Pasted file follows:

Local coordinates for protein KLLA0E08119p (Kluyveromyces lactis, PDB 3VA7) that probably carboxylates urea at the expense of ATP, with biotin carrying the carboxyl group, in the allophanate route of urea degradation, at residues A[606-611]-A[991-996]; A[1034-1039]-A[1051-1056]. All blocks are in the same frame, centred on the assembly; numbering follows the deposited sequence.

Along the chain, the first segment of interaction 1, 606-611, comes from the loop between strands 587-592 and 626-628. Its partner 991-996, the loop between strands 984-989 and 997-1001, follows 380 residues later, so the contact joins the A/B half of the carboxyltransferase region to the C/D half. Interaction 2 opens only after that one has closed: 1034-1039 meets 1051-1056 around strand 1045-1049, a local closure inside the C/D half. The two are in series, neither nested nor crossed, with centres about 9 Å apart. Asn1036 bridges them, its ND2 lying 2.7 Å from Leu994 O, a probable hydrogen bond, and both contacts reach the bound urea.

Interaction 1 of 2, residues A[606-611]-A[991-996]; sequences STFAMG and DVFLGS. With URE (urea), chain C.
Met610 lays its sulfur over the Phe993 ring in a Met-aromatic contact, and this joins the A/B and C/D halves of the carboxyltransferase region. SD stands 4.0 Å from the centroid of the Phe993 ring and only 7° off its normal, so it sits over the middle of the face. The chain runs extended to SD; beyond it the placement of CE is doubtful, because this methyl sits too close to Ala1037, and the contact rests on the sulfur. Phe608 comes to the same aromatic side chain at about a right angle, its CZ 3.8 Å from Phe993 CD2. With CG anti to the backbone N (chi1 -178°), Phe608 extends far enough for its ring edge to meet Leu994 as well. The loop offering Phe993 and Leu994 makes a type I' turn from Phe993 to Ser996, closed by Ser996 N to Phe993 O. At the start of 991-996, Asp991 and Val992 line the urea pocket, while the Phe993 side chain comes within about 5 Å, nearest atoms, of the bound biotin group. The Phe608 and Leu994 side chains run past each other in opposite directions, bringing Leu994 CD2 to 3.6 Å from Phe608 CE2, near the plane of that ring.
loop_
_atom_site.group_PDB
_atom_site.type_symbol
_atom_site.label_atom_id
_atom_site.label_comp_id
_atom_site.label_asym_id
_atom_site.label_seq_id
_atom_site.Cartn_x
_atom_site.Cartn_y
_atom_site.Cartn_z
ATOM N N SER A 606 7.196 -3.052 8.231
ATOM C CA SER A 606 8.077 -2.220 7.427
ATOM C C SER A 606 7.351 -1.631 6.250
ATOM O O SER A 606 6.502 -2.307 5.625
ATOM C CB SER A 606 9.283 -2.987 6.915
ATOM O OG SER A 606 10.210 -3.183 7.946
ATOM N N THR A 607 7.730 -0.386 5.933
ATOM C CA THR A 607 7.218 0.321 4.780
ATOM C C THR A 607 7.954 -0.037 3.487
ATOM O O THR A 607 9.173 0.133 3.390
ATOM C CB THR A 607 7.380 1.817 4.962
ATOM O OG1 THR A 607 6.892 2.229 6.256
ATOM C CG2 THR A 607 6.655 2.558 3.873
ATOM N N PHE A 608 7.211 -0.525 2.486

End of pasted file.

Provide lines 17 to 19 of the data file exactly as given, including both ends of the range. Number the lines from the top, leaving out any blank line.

ATOM C C SER A 606 7.351 -1.631 6.250
ATOM O O SER A 606 6.502 -2.307 5.625
ATOM C CB SER A 606 9.283 -2.987 6.915